Episode Title: “Hassun”
Writers: Jason Grote and Steve Lightfoot
Director: Peter Medak
Previously on “Hannibal”
It would be difficult for “Hannibal” to match last week’s tour de force of violence and meta-commentary. Thankfully, this week’s episode wisely attempts something completely different. “Hassun” turns the season toward a new direction, focusing less on the blood and guts (though there’s still some of that) and more on the personal conflicts inspired by Will’s trial. It’s “Law & Order: Delicious Victims Unit,” with every character forced to assess his or her own guilt—and as Will’s lawyer points out, being found not guilty and being found innocent are two completely different things.
The opening scene does an admirable job setting up the primary theme, as Will dreams about roasting himself in the electric chair. It’s a horrifying metaphor for his decision at the end of last week, when in refusing to take a plea bargain he effectively embraced the possibility he might receive the death penalty. Anyone familiar with Thomas Harris’ books knows that the chance the writers will kill off Will in a “Game of Thrones”-style twist is very slim. But that doesn’t mean his battle of wits with Hannibal isn’t slowly killing parts of himself, and molding him into something he might not wish to become.
“Hannibal” has always been a cold show that prioritizes intellectual and thematic concerns over sentimentality. For all its strengths and intriguing examinations of how people gauge their own survival against other concerns, however, “Hassun” feels a bit too chilly. Fuller and the crew have a lot of elements to juggle as they transition from the first act of the season into the second, and while they succeed at keeping everything in the air, there’s no real panache to the execution. I nearly groaned when Will’s attorney started going on about the similarities between the law and advertising — yes, that’s an important theme that will rear its head throughout the rest of the episode, but did you really need to be so heavy-handed with it?
“Hassun” also remains so focused on the mechanics of the trial and the characters’ interpersonal relationships that it robs the violence of its power, which is odd for a show so concerned with how a culture of violence (including images meant for entertainment) can impact people. We get the usual nod to the idea that violence and art go hand-in-hand (“This killer wrote you a poem. Are you going to let his love go to waste?”), but it almost seems like the producers have bored themselves in their critique of lazy horror. Is “Hannibal” starting to dig itself into a rut? Here’s another corpse on some antlers. Here’s another grisly display of violence arranged like a classical painting. When the characters discover the mutilated body of a judge, they barely react. I never thought the violence on “Hannibal” would ever seem perfunctory, but this episode unfortunately comes close.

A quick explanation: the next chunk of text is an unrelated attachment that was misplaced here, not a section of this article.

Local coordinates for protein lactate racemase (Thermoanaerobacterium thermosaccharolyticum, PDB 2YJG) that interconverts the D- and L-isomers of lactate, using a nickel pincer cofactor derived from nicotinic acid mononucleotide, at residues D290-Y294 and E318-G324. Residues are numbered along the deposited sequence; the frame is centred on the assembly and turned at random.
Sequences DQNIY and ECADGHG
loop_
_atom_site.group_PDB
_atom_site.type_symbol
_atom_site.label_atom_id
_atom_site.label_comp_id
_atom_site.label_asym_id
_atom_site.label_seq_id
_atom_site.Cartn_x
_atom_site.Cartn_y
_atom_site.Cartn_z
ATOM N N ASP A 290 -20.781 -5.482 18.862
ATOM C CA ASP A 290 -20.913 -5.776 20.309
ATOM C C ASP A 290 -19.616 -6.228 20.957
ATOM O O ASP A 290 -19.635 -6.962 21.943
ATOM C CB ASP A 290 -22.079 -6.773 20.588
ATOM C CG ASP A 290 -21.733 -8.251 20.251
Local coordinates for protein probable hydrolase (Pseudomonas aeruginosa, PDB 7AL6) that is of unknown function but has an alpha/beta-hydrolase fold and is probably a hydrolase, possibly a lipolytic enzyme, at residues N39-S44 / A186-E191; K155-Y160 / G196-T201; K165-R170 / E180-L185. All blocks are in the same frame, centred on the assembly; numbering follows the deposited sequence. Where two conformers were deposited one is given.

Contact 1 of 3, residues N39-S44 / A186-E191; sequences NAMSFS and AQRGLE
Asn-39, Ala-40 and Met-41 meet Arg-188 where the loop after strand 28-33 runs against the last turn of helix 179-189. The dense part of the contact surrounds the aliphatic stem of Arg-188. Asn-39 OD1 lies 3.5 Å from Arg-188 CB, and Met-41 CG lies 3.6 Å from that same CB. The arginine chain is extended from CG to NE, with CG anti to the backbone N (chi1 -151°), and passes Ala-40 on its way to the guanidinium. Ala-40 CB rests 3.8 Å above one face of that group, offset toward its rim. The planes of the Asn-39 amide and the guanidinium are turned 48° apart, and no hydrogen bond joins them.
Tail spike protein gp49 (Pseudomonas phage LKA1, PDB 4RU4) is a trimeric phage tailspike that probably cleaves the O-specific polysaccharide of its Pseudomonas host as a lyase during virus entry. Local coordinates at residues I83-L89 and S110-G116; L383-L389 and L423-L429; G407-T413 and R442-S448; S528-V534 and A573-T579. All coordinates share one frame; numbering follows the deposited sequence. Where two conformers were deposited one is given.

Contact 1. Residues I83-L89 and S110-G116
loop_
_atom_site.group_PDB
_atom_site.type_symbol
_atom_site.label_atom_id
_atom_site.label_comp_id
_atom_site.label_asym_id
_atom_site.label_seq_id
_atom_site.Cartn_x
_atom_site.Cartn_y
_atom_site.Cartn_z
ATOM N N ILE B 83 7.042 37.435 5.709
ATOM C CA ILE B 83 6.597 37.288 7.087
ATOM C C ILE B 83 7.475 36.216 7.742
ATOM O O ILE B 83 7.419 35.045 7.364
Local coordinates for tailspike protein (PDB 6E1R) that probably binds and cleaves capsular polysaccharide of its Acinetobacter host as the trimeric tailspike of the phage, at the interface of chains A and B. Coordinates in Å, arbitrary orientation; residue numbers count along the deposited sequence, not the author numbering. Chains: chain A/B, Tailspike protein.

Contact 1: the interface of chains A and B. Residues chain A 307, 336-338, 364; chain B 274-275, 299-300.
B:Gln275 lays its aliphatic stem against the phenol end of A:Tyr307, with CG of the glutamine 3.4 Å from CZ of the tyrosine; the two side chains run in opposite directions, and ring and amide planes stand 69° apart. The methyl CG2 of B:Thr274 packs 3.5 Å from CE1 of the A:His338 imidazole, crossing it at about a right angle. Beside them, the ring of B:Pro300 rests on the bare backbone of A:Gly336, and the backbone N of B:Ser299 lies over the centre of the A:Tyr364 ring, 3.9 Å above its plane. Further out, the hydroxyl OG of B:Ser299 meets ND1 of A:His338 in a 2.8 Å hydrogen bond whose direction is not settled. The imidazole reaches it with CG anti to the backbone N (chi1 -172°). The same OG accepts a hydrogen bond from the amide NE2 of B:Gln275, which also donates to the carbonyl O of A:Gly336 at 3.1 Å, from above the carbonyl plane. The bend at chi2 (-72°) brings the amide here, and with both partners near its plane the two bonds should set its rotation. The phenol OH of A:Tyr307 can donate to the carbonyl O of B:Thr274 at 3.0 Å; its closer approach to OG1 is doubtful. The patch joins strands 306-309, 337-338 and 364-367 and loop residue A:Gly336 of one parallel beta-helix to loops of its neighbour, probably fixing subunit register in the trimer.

It shines, though, when diving deeper into the theme of doppelgangers and complements—we’re all connected to each other, whether we realize it or not. How much are we willing to destroy ourselves for the sake of a friend, and when should we knowingly lie in order to save lives, including our own? Jack risks committing professional suicide by placing most of the blame on himself rather than Will, and Alana practices denying her past romantic feelings for Will with a tinge of regret. Dancy keeps his expression neutral during the latter scene, but something in his eyes suggests that though he recognizes why she has to do it, he’s still hurt. Jack, meanwhile, is confident he has made the right decision, but Hannibal finds the perfect way to encourage his doubts by bringing up his sick wife: “You don’t have to go into the ground with her.”
Practicality and selfishness are constantly at odds in “Hassun,” which also confirms something long hinted at by the show: Hannibal genuinely cares for Will, or at least, as much as he’s capable of caring. His whole long con hasn’t just been about covering up his own crimes by passing them off to someone else, it’s also a perverse way for him to bond with another human being. He’s now doing everything he can to make sure Will escapes the situation that he set up for him—presumably including the murders of a bailiff and a judge. Is Hannibal once again acting as a copycat to send the criminal justice system on a wild goose chase, or does Will Graham have another secret admirer?
Will understands that Hannibal holds the keys to his freedom, and it appears he now might be willing to temporarily sacrifice his principles and investigation of “the truth” in order to be allowed out of prison. The irony, of course, is that in working to help Will go free, Hannibal is also risking his own future demise. His “friend” knows the truth, he just needs proof, and once he’s free he’ll have plenty of time to find it. The tables are slowly turning—it isn’t just Will who might be reserving his own seat in the electric chair. Hannibal knows what’s at stake, and he seems to be savoring the challenge.